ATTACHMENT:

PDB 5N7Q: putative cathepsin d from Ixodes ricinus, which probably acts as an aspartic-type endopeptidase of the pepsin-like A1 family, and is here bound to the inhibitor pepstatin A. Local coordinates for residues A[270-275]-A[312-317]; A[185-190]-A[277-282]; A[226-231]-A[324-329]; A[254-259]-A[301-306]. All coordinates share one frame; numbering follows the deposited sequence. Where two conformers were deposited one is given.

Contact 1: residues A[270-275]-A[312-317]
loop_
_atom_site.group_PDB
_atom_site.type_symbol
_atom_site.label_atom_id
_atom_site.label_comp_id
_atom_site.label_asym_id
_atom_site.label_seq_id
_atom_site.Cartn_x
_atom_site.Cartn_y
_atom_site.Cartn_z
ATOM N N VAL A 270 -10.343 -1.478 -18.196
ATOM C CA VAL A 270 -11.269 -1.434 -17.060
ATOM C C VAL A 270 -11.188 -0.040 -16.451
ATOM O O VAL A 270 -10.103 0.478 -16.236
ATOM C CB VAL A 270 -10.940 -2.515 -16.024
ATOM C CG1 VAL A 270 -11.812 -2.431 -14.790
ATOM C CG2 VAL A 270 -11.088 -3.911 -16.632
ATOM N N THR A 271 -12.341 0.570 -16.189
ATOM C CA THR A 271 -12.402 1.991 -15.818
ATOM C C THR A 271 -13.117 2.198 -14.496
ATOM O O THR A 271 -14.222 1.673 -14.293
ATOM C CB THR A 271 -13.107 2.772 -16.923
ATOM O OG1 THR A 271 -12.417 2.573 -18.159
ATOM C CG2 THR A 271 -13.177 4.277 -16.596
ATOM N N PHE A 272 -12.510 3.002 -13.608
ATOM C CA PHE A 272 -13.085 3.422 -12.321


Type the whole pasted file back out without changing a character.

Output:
PDB 5N7Q: putative cathepsin d from Ixodes ricinus, which probably acts as an aspartic-type endopeptidase of the pepsin-like A1 family, and is here bound to the inhibitor pepstatin A. Local coordinates for residues A[270-275]-A[312-317]; A[185-190]-A[277-282]; A[226-231]-A[324-329]; A[254-259]-A[301-306]. All coordinates share one frame; numbering follows the deposited sequence. Where two conformers were deposited one is given.

Contact 1: residues A[270-275]-A[312-317]
loop_
_atom_site.group_PDB
_atom_site.type_symbol
_atom_site.label_atom_id
_atom_site.label_comp_id
_atom_site.label_asym_id
_atom_site.label_seq_id
_atom_site.Cartn_x
_atom_site.Cartn_y
_atom_site.Cartn_z
ATOM N N VAL A 270 -10.343 -1.478 -18.196
ATOM C CA VAL A 270 -11.269 -1.434 -17.060
ATOM C C VAL A 270 -11.188 -0.040 -16.451
ATOM O O VAL A 270 -10.103 0.478 -16.236
ATOM C CB VAL A 270 -10.940 -2.515 -16.024
ATOM C CG1 VAL A 270 -11.812 -2.431 -14.790
ATOM C CG2 VAL A 270 -11.088 -3.911 -16.632
ATOM N N THR A 271 -12.341 0.570 -16.189
ATOM C CA THR A 271 -12.402 1.991 -15.818
ATOM C C THR A 271 -13.117 2.198 -14.496
ATOM O O THR A 271 -14.222 1.673 -14.293
ATOM C CB THR A 271 -13.107 2.772 -16.923
ATOM O OG1 THR A 271 -12.417 2.573 -18.159
ATOM C CG2 THR A 271 -13.177 4.277 -16.596
ATOM N N PHE A 272 -12.510 3.002 -13.608
ATOM C CA PHE A 272 -13.085 3.422 -12.321